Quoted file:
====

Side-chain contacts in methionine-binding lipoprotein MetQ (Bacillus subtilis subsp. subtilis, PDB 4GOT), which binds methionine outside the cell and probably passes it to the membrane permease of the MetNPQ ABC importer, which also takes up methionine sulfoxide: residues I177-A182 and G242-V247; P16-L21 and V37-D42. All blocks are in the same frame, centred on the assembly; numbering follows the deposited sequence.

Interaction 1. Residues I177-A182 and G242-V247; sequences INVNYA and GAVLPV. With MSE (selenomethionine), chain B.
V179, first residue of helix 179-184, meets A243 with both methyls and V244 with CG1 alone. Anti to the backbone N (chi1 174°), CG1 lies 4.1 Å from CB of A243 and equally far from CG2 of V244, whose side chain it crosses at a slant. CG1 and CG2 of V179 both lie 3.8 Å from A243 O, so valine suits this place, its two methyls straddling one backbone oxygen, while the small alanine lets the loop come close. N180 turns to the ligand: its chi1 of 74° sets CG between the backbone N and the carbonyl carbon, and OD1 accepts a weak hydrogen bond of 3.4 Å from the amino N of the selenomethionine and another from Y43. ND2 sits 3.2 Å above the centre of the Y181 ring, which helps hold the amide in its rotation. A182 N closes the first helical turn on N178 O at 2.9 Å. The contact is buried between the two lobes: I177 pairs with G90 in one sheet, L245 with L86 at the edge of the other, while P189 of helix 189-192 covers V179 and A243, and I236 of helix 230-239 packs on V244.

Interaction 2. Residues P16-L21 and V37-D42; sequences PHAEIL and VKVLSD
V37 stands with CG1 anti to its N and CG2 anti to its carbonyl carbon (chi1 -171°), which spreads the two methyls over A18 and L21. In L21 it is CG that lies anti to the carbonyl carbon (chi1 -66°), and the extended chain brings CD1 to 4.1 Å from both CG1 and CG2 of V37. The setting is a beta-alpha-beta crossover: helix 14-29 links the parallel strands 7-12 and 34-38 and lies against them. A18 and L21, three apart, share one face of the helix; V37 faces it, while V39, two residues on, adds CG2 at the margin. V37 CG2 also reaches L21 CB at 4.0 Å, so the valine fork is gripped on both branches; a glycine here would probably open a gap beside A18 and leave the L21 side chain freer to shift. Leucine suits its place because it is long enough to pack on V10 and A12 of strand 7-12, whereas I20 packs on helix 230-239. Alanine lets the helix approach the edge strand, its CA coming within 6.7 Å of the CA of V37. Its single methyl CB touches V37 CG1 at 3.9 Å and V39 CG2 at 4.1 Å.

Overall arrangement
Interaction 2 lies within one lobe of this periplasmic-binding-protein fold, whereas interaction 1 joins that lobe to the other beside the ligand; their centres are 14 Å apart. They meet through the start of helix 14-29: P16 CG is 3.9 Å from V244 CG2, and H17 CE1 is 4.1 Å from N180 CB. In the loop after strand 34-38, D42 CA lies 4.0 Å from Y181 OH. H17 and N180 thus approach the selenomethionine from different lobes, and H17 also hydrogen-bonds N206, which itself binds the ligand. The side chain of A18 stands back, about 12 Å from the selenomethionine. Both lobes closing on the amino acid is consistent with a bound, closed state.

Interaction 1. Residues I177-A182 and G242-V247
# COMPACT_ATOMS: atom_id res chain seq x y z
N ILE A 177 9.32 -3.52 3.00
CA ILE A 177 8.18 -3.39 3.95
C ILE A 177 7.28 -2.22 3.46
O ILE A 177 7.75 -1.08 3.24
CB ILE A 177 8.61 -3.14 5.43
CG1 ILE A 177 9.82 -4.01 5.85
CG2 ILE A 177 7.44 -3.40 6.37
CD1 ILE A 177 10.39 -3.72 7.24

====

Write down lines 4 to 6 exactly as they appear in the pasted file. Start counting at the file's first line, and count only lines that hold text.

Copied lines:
Interaction 2. Residues P16-L21 and V37-D42; sequences PHAEIL and VKVLSD
V37 stands with CG1 anti to its N and CG2 anti to its carbonyl carbon (chi1 -171°), which spreads the two methyls over A18 and L21. In L21 it is CG that lies anti to the carbonyl carbon (chi1 -66°), and the extended chain brings CD1 to 4.1 Å from both CG1 and CG2 of V37. The setting is a beta-alpha-beta crossover: helix 14-29 links the parallel strands 7-12 and 34-38 and lies against them. A18 and L21, three apart, share one face of the helix; V37 faces it, while V39, two residues on, adds CG2 at the margin. V37 CG2 also reaches L21 CB at 4.0 Å, so the valine fork is gripped on both branches; a glycine here would probably open a gap beside A18 and leave the L21 side chain freer to shift. Leucine suits its place because it is long enough to pack on V10 and A12 of strand 7-12, whereas I20 packs on helix 230-239. Alanine lets the helix approach the edge strand, its CA coming within 6.7 Å of the CA of V37. Its single methyl CB touches V37 CG1 at 3.9 Å and V39 CG2 at 4.1 Å.

Overall arrangement